This is shaping up to an interesting thread for us newbies. It sure beats learning some of this by trial and error. I hope the suggestions keep coming. Maybe some of this will end up in the next version of the manual.

Checking & Matching Your Z-Axis Stepper Motors:

Your Z-Axis has two stepper motors, one on each lead screw.
Since they are both stepper motors, they should always be in sync.
When the motors or the supply are “off”, they can be moved, and they may get a few steps off. Shipping is a good example.
These are also “open loop” stepper motors, so a dropped count will go unnoticed by the controller.

The best way to check if they are fairly close is to print a 100mm x 100mm box on the print bed, and watch the Z-Axis motors as it moves in both X and Y directions. Slight motion is normal, but if your steppers are out of sync, you may see it compensating as it moves across.

Since the motors are on opposite sides of the X-Axis, this is the most likely part you will need to correct.

Using Cura, load any simple model, launch Control, and use the position Z, Y, and X to bring the print head down on the near-left zeroing pad.
(Note: clean off any boogers from the print nozzle as needed so you can get a clean contact) Get it close with Z, then adjust X and Y until it is where it would normally touch down during an automatic bed leveling process. Then bring Z down in small steps, 0.1mm at a time. Watch both the contact point and the Cura screen. When the print tip touches the leveling disc, the next step will report that it is at a limit, and you won’t hear it move. Back up and re touch several times. Then raise up 1 mm by hitting the up-Z 1mm button. Then move X across to the other leveling disc. Repeat the approach process using the down 0.1mm button until you get more limit reports. Compare what the numbers were (in the Cura GUI) from the left disc to the right disc. Your goal is to get them nearly perfectly matched, but if it’s off by 0.2 I wouldn’t worry much. Cura will report the position in hundredths, you will be moving in tenths (of millimeters). The counts should be fairly repeatable, but if they aren’t, clean your nozzle and try again.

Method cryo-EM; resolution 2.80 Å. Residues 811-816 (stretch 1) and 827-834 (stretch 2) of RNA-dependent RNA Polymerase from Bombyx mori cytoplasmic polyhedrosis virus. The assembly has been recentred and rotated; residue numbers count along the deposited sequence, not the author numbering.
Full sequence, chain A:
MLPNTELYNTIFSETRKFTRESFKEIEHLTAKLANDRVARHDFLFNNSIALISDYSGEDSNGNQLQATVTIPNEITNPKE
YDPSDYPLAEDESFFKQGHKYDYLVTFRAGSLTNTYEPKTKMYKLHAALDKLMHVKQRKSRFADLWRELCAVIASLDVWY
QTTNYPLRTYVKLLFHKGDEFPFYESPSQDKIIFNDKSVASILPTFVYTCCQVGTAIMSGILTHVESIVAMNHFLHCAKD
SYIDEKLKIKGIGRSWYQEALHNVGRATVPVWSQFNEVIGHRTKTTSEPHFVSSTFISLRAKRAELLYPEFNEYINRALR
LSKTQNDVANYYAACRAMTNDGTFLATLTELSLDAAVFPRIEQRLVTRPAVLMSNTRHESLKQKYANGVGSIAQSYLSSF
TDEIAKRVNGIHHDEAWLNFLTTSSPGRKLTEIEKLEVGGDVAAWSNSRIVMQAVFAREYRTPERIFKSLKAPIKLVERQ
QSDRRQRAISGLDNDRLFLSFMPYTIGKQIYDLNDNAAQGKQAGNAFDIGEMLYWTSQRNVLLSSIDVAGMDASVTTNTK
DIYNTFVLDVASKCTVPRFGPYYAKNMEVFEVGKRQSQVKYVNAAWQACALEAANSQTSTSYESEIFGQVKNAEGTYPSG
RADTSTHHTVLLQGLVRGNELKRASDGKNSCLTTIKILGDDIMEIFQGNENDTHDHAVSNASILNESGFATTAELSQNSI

To correct any difference, note how much of a rotation of the Z axis flex coupling is needed to move the amount of your error. Then do a “Motors off” button push (in Cura) so the steppers won’t try to hold their position. Rotate the appropriate shaft to remove this error and recheck your alignment. This is the tricky part - trying to determine which way your Z axis needs to rotate. Make small changes and take notes until you are sure you are moving in the correct direction. Pressing Z-up or Z-down will turn the motors back on in Cura. You will need to do a “Motors off” button push each time before you try to rotate the shaft.

You can check the front to back Y-Axis tilt the same way. If it’s off, you will probably need to shim the mounting brackets to correct it. Mine was very close in Y, but my X was off about 0.5mm, or about 1/4 turn of the shaft. I used the right shaft to make corrections as it was easier to reach. I can barely see my Z axis move as it traverses across the bed while printing now.

When you’re done, print your 100mm x 100mm square again and note how little the Z axis moves now.

If your bed is extremely tilted, you may have excessive mechanical load on the motors, or other issues.

Hope this helps! Please let me know what I may have missed. Thanks.

Here’s a sample from my Cura GUI, and the bottom two numbers are after I changed the Z-Axis ever so slightly on the RH lead screw:

< echo:endstops hit: Z:-155.00
< echo:endstops hit: Z:-155.00
< echo:endstops hit: Z:-155.02
< echo:endstops hit: Z:-155.00